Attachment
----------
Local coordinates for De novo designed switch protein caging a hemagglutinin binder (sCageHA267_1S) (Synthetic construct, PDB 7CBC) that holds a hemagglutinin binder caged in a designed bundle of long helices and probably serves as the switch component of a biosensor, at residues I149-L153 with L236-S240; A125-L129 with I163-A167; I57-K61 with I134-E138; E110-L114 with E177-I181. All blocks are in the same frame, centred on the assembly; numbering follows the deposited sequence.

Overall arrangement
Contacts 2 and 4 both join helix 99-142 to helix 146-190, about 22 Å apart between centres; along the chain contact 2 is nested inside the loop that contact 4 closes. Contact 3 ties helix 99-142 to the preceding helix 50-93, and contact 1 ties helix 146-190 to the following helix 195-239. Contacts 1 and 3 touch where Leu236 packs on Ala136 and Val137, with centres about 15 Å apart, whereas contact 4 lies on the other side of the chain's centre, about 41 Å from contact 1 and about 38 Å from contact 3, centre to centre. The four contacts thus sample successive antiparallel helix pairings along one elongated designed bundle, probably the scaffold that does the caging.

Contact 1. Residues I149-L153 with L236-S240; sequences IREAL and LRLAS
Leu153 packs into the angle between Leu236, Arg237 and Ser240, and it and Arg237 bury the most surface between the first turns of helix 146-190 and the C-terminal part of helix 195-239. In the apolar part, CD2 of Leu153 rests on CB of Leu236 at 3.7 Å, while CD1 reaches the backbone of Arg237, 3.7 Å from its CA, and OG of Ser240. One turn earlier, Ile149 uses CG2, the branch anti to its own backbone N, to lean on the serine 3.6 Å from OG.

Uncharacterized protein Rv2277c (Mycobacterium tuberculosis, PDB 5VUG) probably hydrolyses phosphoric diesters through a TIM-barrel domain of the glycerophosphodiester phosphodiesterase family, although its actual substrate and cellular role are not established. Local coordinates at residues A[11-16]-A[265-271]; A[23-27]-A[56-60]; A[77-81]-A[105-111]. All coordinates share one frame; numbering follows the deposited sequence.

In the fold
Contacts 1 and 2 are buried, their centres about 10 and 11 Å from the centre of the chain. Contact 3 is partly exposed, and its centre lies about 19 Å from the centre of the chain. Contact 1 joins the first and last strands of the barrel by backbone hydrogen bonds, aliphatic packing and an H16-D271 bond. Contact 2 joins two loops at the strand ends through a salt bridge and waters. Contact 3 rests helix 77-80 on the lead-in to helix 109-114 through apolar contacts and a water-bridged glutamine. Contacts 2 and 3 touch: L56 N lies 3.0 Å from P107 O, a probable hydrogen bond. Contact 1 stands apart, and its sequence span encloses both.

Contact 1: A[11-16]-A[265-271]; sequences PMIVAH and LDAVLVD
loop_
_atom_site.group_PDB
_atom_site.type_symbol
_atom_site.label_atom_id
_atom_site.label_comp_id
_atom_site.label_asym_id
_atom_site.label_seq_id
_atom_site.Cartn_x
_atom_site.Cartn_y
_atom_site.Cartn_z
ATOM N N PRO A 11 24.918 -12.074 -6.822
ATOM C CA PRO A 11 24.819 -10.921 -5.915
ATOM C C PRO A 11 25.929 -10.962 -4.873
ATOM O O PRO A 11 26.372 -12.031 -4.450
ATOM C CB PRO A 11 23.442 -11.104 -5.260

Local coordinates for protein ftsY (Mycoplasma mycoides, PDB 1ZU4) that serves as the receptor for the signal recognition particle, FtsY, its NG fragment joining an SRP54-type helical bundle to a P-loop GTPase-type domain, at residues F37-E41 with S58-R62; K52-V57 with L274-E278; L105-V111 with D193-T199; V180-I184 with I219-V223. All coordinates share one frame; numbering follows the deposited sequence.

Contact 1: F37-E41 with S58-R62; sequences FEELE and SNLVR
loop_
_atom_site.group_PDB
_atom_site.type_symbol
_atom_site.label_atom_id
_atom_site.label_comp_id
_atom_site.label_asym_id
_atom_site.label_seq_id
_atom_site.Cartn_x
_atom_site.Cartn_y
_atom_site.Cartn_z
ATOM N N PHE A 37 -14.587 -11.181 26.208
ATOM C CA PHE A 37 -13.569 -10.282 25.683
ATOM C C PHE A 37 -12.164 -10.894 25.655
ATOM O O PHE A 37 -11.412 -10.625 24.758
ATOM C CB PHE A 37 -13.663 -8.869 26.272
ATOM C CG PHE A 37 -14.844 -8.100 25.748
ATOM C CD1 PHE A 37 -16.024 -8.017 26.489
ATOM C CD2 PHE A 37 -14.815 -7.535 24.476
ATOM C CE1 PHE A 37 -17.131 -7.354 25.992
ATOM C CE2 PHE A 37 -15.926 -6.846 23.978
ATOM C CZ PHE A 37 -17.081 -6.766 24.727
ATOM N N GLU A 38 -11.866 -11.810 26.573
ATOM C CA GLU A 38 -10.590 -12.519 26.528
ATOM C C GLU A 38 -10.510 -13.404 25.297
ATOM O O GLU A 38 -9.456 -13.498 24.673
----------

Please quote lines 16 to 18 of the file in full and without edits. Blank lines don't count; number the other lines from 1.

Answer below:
_atom_site.label_seq_id
_atom_site.Cartn_x
_atom_site.Cartn_y